Certain phrases cannot be credibly uttered by the young. There other examples, but I’m going to focus on the phrase, “I have always x”, as in, “I have always thought that solitude was the most important part of life”, or “I have always been afraid of saying good-bye.” With certain exceptions, I find the use of this phrase by someone young (say, under the age of 50) repellant. That probably seems like an overreaction to you; it certainly does to me. Why should I react so strongly to a completely innocent statement of personal, subjective fact? I think it is because I detect in this statement a sort of epistemological usurpation of rightful authority. Let me explain what I mean.
What is the purpose of saying “I have always x” or “I have always thought x” rather than just saying “I x” or “I think x”? Why is “always” added? We use this phrase to identify some point of our personality or behavior that has remained invariant over time and is therefore worth particular regard because it has remained unchanged despite experiences which could have changed it. What we really mean when we say, “I have always x” is something like “I have thought or done this for a very long time, and I continue to believe that it is the correct thing to think or do even as my experience with the world grows.” The phrase only has power if we regard behavior and belief as species of hypothesis which we continually test by bringing them into contact with the world. Just like anything falsifiable, the more attempts at disproof our hypotheses survive, the more worthy they are of belief.
That’s why a 5 year old exclaiming, “I have always liked coffee!” gets a chuckle. His “always” defines “temporary” on the human scale. Eternity is funny in the mouth of babes. However, if this same child were to say at the age of 15 that they had always hated mayonnaise, well, that’s fair enough. A 10-15 year track record of hating mayonnaise does carry some weight and it would be mean of us to order a sandwich containing mayonnaise for the kid. Because someone with limited experience can have a meaningful track record of hating a condiment, we don’t find this statement laughable. It is a simple thing to dislike. As the complexity of x increases, so too does the minimum age of the person who can credibly use the phrase, “I have always x.” A young person cannot (or very likely does not) have a meaningful track record of contemplating very complex or abstract, phenomena like solitude, loneliness, departure, separation, adultery, pain, anxiety, etc.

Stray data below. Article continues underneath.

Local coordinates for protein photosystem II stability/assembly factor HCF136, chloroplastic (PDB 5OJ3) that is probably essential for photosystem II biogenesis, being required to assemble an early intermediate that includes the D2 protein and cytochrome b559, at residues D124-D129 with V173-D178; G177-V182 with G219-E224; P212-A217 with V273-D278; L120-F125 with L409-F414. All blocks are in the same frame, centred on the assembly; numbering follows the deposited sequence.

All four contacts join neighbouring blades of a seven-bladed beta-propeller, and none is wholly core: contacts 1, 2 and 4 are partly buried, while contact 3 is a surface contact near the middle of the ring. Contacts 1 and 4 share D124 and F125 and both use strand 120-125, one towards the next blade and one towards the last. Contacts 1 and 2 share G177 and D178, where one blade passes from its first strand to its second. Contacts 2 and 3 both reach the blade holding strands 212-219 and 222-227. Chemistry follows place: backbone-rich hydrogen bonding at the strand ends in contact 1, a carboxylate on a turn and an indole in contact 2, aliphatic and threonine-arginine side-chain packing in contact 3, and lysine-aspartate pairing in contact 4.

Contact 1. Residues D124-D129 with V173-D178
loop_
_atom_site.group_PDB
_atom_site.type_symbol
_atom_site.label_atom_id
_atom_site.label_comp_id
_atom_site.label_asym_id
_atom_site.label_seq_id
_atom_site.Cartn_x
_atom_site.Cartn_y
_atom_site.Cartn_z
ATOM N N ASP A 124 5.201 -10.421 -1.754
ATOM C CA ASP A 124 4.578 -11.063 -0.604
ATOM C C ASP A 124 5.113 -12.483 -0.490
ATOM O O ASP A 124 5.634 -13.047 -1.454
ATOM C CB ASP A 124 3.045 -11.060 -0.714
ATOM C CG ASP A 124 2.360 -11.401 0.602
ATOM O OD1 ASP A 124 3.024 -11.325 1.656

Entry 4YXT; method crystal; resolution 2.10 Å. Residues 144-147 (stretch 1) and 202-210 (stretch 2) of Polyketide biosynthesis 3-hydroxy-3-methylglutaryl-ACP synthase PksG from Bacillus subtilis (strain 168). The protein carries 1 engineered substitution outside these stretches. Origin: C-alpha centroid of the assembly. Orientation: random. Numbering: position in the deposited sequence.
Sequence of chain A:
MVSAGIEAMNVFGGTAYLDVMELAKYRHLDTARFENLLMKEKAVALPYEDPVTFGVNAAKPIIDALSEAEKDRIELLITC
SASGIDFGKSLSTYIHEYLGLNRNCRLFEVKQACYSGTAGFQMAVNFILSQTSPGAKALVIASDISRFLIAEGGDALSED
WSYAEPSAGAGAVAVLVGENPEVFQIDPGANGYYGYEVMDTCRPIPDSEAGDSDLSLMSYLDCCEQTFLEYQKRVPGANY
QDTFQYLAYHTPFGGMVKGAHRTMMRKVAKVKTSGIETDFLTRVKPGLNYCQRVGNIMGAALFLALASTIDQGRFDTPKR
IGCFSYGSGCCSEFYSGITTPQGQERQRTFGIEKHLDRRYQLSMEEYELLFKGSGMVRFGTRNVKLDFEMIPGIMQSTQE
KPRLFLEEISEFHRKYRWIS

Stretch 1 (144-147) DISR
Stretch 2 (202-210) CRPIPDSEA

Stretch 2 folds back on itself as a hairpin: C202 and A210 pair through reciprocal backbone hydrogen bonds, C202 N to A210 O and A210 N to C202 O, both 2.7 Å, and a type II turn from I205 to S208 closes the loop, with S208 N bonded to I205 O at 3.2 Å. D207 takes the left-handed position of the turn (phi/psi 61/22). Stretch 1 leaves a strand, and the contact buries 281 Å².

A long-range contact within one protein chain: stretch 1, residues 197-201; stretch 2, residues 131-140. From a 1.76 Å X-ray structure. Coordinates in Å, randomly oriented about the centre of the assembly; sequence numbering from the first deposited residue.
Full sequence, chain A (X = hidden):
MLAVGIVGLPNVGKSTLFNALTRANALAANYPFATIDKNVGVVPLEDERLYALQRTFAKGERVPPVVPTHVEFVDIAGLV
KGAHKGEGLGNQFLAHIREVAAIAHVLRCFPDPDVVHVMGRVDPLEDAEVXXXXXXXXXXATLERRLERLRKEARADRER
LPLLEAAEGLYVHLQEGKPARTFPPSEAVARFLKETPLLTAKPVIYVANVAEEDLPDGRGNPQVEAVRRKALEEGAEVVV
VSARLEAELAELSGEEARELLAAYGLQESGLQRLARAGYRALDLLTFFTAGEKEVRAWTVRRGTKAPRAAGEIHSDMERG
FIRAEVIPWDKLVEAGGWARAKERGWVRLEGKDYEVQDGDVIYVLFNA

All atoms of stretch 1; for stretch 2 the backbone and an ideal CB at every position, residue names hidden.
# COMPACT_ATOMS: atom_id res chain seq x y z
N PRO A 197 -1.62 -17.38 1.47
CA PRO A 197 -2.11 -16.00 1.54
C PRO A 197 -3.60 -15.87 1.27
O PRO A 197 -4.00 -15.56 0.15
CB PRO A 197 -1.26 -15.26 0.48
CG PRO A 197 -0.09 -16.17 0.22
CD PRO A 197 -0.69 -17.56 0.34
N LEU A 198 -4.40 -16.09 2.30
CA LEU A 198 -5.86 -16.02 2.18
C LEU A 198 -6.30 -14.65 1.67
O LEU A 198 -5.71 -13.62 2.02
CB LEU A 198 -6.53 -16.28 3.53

This is why I find the statement so offensive in the wrong mouth. From the wrong source, “I have always x” is an attempted (at least rhetorical) usurpation of long experience’s legitimate authority.
From the standpoint of college essay writing, it is important to notice this because of what the unwary usage of the phrase signals about its source, namely a lack of self-awareness. When a 5 year old says, “I have always liked TV”, it’s cute. The 5 year old isn’t expected to know that he is too young to speak in this way. When a 17 year old says, “I have always fought for human rights”, he, at a minimum, reveals that he is unconscious of how he sounds. The 17 year-old isn’t expected to know much, but he is just old enough to know that he isn’t wise. If you want to convince someone that you’re awesome, you should demonstrate a minimum of self-awareness. Avoid sending signals to the contrary.
I have always deplored the phrase. And you should too.